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Comedy helps actress cope with mom’s cancer

Actress Maribel Gonzalez is using laughter to overcome adversity as one of her strongest supporters is losing a battle with an incurable disease.

By Rodolfo Roman

Special to The Miami Herald

For Consuelo Luque, 74, watching her daughter Maria Belen Gonzalez, an actress, has been more than just entertainment.

“I’ve criticized her and when I see something wrong I tell her,” said Luque, who sits in the last row of nearly every play in which her daughter performs. “I get a good view of the stage and the reaction of the crowd.”

However, Gonzalez’s toughest critic is losing a deadly battle against breast cancer.

On Saturday and Sunday, Gonzalez’s latest comedic bi-lingual production, You Are Going Out with Tres Mujeres y Que tu Wifee no se Entere, which translates to You Are Going Out With Three Women and I Hope Your Wife Doesn’t Find Out, will be a tribute to her mother. The play will be performed at Manuel Artime Theater, 900 SW First Ave., Miami.

“I am dedicating the show to my mother and hopefully many more,” Gonzalez said.

Ever since her mother was diagnosed with the disease in 2005, Gonzalez, 48, who’s stage name is Maribel Gonzalez, has faced hardships, but has relied on comedy to brighten her family’s spirit.

“I wouldn’t be where I am if it wasn’t for her,” Gonzalez said.

Growing up, Gonzalez’s mother would encourage her to get involved with the arts. Fortunately for her, Gonzalez’s father Alberto Gonzalez was a well-known author and produced a political satire television show in his homeland of Cuba. But, he fled in the 1960’s along with Luque after the Castro regime took over the island. His search for freedom eventually led to Colombia, Puerto Rico and Miami.

In Puerto Rico, Alberto produced another political show, where Maria, who was born in Miami, made many cameos.

“She was born watching several artists,” said Luque.

Maria was raised between Miami and Puerto Rico. In South Florida, she attended Coral Park Senior High School, where she studied theater.

She later would work alongside her father and mother in a Miami theater they once owned, Teatro Cuba.

“One of her first plays was Mujeres, which translates to Women,” remembers Luque.

But, the local exposure wasn’t enough for her so Maria went in search of an opportunity in New Jersey where she reached success. With little experience, she took on the challenge of writing her own productions, and has since she put together more than 10 plays.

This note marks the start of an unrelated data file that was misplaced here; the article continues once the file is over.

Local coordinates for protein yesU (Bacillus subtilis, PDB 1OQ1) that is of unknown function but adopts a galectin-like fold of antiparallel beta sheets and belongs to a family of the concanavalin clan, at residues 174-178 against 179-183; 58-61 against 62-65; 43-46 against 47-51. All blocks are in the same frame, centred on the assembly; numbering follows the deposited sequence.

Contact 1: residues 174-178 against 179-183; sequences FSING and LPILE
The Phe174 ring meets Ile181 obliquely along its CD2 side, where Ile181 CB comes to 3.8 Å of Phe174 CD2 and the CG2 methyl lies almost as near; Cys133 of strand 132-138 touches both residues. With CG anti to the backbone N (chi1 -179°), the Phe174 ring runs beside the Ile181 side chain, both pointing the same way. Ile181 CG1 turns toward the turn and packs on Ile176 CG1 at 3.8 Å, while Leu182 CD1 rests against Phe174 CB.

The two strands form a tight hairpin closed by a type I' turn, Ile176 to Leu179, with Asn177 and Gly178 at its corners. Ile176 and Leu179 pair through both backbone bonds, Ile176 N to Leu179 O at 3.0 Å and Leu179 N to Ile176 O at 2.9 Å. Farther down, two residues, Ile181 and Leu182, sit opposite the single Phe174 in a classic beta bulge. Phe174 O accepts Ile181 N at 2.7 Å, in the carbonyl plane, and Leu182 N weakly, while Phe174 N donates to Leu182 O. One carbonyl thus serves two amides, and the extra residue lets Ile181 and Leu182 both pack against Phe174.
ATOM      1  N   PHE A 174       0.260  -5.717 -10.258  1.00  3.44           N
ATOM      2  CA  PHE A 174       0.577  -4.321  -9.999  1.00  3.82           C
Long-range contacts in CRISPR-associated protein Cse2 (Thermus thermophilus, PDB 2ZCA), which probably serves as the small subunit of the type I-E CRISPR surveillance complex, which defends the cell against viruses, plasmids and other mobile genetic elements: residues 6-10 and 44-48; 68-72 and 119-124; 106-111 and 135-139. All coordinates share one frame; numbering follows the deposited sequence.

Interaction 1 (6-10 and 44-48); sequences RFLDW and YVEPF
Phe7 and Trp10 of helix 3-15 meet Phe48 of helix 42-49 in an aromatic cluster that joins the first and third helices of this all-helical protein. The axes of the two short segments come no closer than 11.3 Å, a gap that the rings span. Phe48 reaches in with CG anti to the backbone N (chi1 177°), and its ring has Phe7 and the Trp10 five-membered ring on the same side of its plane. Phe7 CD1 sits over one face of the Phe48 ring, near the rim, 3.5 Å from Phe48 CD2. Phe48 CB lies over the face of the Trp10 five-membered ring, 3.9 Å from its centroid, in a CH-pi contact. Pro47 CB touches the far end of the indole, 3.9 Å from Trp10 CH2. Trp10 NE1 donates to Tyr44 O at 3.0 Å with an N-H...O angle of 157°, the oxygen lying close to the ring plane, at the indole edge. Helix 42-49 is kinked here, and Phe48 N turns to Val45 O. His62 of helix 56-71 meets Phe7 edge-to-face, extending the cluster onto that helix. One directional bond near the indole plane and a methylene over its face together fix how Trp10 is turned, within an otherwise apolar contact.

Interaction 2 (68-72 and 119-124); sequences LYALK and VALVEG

Luque would fly to the northeast coast to watch her daughter. She would serve as a cheer-leader during rehearsals, said Gonzalez. However, today Luque said she doesn’t bother criticizing her daughter.

“I used to push her a lot, but now there’s no need,” she said. ”She is good.”

Maria values every day with her mother as her last day on earth is unknown. Luque’s sickness now prohibits her from traveling as the disease is taking over her body. So, since the play is taking place in Miami, Luque won’t have to travel far.

As for her two hour comedic play, Maria will perform as four characters. The story is about Delfino, portrayed by Luis Rivas, who cheats on his wife with three women, but refuses to get a divorce. The man cares too much about his wife. To him, the relationship feels more like a friendship than a marriage. The play was performed in New Jersey last year. There are 9 actors and 6 dancers from Ritmo y Pasion.

“This was a way of releasing my sadness,” Maria said. ”This is the best medicine.”

Luque’s daughter is now playing another role, as a nurse. She takes her mom to doctor’s appointments and keeps an eye on her medication.

But, laughter is what soothes their soul, she said.

“There is not a chance that I am going to stop and that is making her laugh when we are at the doctors or doing chemotherapy,” Maria said. “The love, laughter and praying has kept her alive and beating the odds. It is not difficult when your mother gives you unconditional love. She doesn’t demand anything from anyone.”

Before the play, Maria said, she always spreads the message about preventing cancer and thanks her mother for her support. To Maria, Luque is her life.

“I am trying my best to make her happy as much as I can,” she said. “We are friends. She is my mother, sister, father brother; she is everything anybody can want from a person.”

Despite her sickness, Luque is always there to support her, said Maria, who has also appeared in movies, soap operas and commercials.

“She has an incredible sense of humor,” she said. “She is an amazing human being. I am who I am because of my mother.”

Read more: http://www.miamiherald.com/2011/02/15/2067981/comedy-helps-actress-cope-with.html#ixzz1Ebg3D9Fl

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